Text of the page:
have a good one,
        Terry

        • When you click on the image it opens the largest res jpg I have. Surprisingly a search for “focus-v1-schematic.pdf”, which was the file name of the pdf results in nothing, nor Archive.org. Probably someone on the Reddit tdcs board has one.

  1. You should really take off those or put a BIG warning. The schematas in question are:

    The first – “Go Flow DCS”
    The third – “Shawn Nock tdcs V1″

    If you turn on the device before you attach it (for battery test or if you need to readjust), it will load the capacitor and zap you with full power of the capacitor (higher than the battery), once you attach the electrodes.

    • Thanks Z! Done. I’ve been asking for a long time for someone to point out exactly the offending schematics. Much appreciated!

  2. I am NOT “Barry” who warned you that it’s dangerous to use a

    ” device using a LM334z has a 470uF capacitor across the electrodes.”

    But looking at the pictures above, I can see _at_least_ two of the diagrams show a capacitor across the electrodes.

    The first image specifies 470 uF; further down the page a different image just identifies “C1″ — which is also a capacitor, and also placed across (between) the electrode wires.

    So at least two of the circuits have the hazard he warns you about.
    Others may also.

    “Be careful about reading health books. You may die of a misprint.” — Mark Twain

  3. Barry Klein on May 2, 2014 at 10:22 am said:
    Your comment is awaiting moderation.

    Your schematic of a device using a LM334z has a 470uF capacitor across the electrodes. This is BAD.
    What you have there is a constant current source feeding into a capacitor. Loading of the capacitor (your head) – when you connect to your head – has no current limiting at all – just your head. Exactly defeating what the LM334z is supposed to do. Change the schematic or take it off your site.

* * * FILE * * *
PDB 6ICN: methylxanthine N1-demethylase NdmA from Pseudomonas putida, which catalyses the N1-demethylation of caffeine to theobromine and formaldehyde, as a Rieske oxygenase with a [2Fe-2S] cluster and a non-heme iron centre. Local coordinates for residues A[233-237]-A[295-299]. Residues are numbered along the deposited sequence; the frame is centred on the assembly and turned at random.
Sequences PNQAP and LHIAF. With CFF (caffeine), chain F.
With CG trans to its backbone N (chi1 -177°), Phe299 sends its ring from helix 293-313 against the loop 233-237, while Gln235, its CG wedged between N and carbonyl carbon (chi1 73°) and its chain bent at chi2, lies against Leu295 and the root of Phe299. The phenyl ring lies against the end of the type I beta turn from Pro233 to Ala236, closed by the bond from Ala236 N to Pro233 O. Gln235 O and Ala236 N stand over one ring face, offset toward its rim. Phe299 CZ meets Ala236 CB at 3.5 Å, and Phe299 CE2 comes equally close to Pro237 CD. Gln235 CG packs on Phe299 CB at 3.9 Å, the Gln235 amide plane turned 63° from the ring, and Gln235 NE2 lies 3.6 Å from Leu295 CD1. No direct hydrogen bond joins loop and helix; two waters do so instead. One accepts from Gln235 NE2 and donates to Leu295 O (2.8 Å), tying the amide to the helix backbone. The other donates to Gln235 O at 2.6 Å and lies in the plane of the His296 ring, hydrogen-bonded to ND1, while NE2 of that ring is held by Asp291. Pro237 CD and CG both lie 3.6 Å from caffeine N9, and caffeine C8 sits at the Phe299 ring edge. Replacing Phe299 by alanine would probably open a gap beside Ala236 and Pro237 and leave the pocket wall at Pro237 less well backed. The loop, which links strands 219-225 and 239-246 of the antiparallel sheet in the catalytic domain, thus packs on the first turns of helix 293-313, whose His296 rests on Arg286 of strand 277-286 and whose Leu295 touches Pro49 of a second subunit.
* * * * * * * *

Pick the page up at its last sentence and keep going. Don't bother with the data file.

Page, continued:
• Barry can you Right Click and copy the url of the offending schematic and past it in here so I know exactly which you’re talking about. I don’t speak electronics myself. I do like to collect the various schematics that pop up. Thanks!

  4. …so this is where it came from. Drop the capacitor!
    You NEVER put a capacitor across a current regulated loop! Never! It’s dangerous, especially a 450uF one…

    • That’s what happens when you get people trying to design circuits who are not circuit designers. There’s a bit more to good circuit design than meets the eye. It might look simple but it isn’t. You’d think think people would no better than to cobble togethor circuits with limited knowledge and experience (despite how qualified they think they are) and then proceed to connect it to their brain no less. Of course, if they’re that misguided, maybe a good jolt to the head might not do that much harm! Can’t harm what isn’t there to begin with.

    • Ya, I actually tested that circuit on my arm. Got a burst of coronal shock from what I assumed was the capacitance.

      The problem comes into play if the current source is switched on and the circuit breaks between anode and cathode sponges. If you reconnect the sponges while the current source is still running, the sponges will shock you pretty good. Even with the 5mA fast-blow fuse.